The myths do not comply with a part of our scientific interpretation suggesting a social group of one large male, two or three females, and one juvenile. The narratives do not interpret the footprints to belong to Lakalanga and his family. Instead, the narratives link the footprints with Lakalanga and other Maasai warriors who were not as large and energetic as him (Lakalanga).

Maasai warriors in German East Africa, c. 1906–1918. (Bundesarchiv, Bild 105-DOA0556 / Walther Dobbertin / CC BY SA 3.0)

Maasai warriors in German East Africa, c. 1906–1918. (Bundesarchiv, Bild 105-DOA0556 / Walther Dobbertin / CC BY SA 3.0)

The discovery in 2016 of the second set of footprints – and particularly the large footprints in that set – offered further confirmation to the Maasai that the hero warrior Lakalanga really existed.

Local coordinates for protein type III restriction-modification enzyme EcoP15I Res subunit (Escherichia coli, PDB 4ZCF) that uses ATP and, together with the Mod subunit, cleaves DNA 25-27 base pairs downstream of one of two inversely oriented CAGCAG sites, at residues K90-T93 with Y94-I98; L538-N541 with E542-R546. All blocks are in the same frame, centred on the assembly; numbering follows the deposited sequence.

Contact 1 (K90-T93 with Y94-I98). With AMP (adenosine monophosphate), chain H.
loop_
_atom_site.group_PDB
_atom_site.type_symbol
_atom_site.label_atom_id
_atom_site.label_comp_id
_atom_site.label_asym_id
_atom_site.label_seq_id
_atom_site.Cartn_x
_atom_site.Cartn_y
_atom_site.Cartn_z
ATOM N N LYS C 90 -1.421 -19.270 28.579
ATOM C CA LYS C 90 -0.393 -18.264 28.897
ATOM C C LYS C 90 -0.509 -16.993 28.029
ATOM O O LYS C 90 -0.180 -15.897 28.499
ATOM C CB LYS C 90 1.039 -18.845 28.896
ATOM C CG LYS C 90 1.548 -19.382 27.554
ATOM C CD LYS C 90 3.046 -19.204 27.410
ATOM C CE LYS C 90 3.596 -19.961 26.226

Similar Story, Different Place

Linking footprints with the story of Lakalanga is not unique at Laetoli. There are similar stories from other sites across the world where local people associate footprints with gods and heroes.

For example, in about 450 BC, Herodotus reported that footprints found along the banks of Tyras River in Moldavia were associated with gods and heroes visualized as giants. Also, footprints from the Gallipoli Peninsula in north-eastern Turkey are linked with the great hero-athlete from the Trojan war.

This just goes to show that local people curious about footprints will always seek explanations on who made them. Hence local interpretations.

Top Image: Portrait of a Maasai warrior in Africa, Diani beach    Source: shangarey / Adobe Stock

The article ‘The Maasai legend behind ancient hominin footprints in Tanzania by Elgidius Ichumbaki  and Marco Cherin was originally published on The Conversation and has been republished under a Creative Commons license.